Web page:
Sacks, defeats mounting for Dolphins DE Wake

While Miami Dolphins defensive end Cameron Wake accumulates

sacks at a rate unprecedented in franchise history, his team keeps

getting thrown for losses.

Barring a late-season surge starting Sunday at San Francisco,

the Dolphins (5-7) will finish with a losing record for the fourth

consecutive year. It so happens Wake, one of the NFL’s premier pass

rushers, joined Miami four years ago.

”I hate losing,” he said Wednesday, ”more than I love

winning.”

The Dolphins are 25-35 since 2009, but don’t blame Wake. During

that span he’s tied for fourth in the NFL with 38 1/2 sacks, and

ranks fourth in this year with 10 1/2.

This season, 7 1/2 of his sacks have come in defeats, including

one Sunday against New England. But he keeps trying.

”You’ve got to be really stubborn to play this game, and

probably more so on defense and the position I play,” Wake said.

”Ninety percent of the time, I don’t get the job done. You’ve got

to erase that last play and give the exact same 100 percent effort

one more time.

”So whether we’re 0-15 or 15-0, I’m going to give that effort.

Every game I’m going to give my all. It doesn’t grind me down

because I feel like every time you go out there, it’s an

opportunity to win.”

Opponents struggle mightily to take Wake out of the game, so

there was cause for head-scratching when the Dolphins took him out

of their most recent game in the fourth quarter. He watched from

the sidelines for much of a clock-eating, 77-yard scoring drive by

the Patriots that sealed their victory.

Dolphins coaches defended the decision, saying Wake was taking

his turn on the bench as part of a rotation the team has used all

season to keep defensive linemen fresh.

”We did continue with the rotation right up to the very end,”

defensive coordinator Kevin Coyle said. ”We didn’t play

particularly well in that last drive, but that had nothing to do

with who was in the game in terms of the rotation.”

At least one player grumbled about the strategy, but Wake said

he understood.

”I would like to be on the field – even on offense,” he said

with a chuckle. ”I’m sure I could play tight end or running back

or something. But we’ve been rotating like that since Week 1.”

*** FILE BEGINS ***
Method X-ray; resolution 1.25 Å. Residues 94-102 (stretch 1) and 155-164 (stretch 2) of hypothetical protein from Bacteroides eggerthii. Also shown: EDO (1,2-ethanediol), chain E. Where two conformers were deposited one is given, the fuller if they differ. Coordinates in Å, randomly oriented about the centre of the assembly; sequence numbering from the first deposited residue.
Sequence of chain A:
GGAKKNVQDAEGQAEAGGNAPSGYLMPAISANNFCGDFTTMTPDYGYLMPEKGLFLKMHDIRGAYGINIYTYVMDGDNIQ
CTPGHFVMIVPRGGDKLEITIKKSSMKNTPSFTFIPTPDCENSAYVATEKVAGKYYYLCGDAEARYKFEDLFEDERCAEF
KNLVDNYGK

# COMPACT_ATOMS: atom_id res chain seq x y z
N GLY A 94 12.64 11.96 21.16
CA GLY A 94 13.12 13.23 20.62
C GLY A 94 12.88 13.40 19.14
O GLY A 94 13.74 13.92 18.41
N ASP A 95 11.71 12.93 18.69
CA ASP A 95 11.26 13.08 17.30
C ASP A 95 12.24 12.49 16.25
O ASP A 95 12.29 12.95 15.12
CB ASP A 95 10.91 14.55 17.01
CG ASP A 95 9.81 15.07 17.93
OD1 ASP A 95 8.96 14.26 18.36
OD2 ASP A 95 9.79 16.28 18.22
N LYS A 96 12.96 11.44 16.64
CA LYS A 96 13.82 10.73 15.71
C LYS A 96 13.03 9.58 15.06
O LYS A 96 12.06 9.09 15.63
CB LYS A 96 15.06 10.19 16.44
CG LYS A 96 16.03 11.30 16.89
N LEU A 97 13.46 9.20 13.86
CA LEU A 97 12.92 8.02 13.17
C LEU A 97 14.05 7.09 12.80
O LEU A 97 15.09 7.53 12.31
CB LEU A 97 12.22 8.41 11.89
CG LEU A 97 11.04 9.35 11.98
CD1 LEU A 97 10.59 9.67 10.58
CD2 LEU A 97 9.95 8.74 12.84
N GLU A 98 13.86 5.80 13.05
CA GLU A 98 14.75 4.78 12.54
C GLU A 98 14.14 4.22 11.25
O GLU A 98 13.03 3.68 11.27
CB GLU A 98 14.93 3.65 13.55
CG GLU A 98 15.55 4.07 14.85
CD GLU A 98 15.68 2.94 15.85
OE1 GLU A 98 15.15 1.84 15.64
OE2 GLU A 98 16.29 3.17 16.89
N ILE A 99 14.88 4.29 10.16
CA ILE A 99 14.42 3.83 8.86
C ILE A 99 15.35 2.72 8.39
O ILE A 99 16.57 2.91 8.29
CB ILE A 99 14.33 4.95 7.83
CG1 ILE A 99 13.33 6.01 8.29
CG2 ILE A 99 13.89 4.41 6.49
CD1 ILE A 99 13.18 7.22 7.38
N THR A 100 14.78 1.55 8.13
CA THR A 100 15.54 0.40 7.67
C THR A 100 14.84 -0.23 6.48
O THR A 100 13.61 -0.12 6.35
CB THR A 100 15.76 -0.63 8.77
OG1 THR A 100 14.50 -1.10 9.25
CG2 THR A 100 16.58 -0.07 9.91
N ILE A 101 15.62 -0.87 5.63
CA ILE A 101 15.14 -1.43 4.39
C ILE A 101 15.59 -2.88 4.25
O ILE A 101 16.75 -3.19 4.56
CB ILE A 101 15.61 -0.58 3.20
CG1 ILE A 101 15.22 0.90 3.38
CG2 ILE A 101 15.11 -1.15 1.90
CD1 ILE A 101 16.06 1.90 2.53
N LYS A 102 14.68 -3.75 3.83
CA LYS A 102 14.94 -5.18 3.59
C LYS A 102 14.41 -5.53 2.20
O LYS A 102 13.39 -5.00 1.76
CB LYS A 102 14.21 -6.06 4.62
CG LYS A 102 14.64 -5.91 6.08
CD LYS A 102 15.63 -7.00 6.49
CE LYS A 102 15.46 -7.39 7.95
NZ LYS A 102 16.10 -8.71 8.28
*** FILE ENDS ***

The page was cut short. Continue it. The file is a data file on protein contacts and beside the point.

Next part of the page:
There was a time when Wake was a full-time spectator. A

four-year letterman at Penn State, he went undrafted and was cut as

a rookie by the New York Giants in 2005. The following year he

became a mortgage broker.

”I was sitting on the couch watching games and watching guys

play,” he said.

Wake then gave the CFL a try, climbed from fourth string to

stardom with the B.C. Lions, and signed as a free agent with the

Dolphins. He spent a year coming off the bench in passing

situations, won a starting job and made the Pro Bowl in 2010.

His sack total is the highest for any player in his first four

seasons with Miami.

”Now he’s one of the premier pass rushers in the league,” said

Seattle Seahawks fullback Michael Robinson, a former college

teammate who played against Wake last month. ”You can tell he just

figured out what his body can do. He started playing football in

the 11th grade, so he was a late bloomer. In college we all knew he

was loaded with talent. We just wished he had a little bit more dog

in him, and he found it.”

At 250 pounds, Wake is small for his position, but he has shaken

a reputation as a pass-rush specialist. Run defense is the

Dolphins’ strength, and opponents show no inclination to pick on

him with their ground game.

”He’s no weak link,” defensive tackle Randy Starks said. ”He

gets credit for sacks, but it takes all four linemen to be good at

run defense, and he’s right there.”

Wake and the rest of the run defense will be seriously tested by

the 49ers, whose ground attack ranks second in the NFL. The

Dolphins need an upset win to keep alive their faint hope of a

wild-card berth.

Faint hope is more than enough to keep Wake going.

”At this point in the season,” he said, ”you never

know.”

AP Sports Writer Tim Booth in Seattle contributed to this

report.

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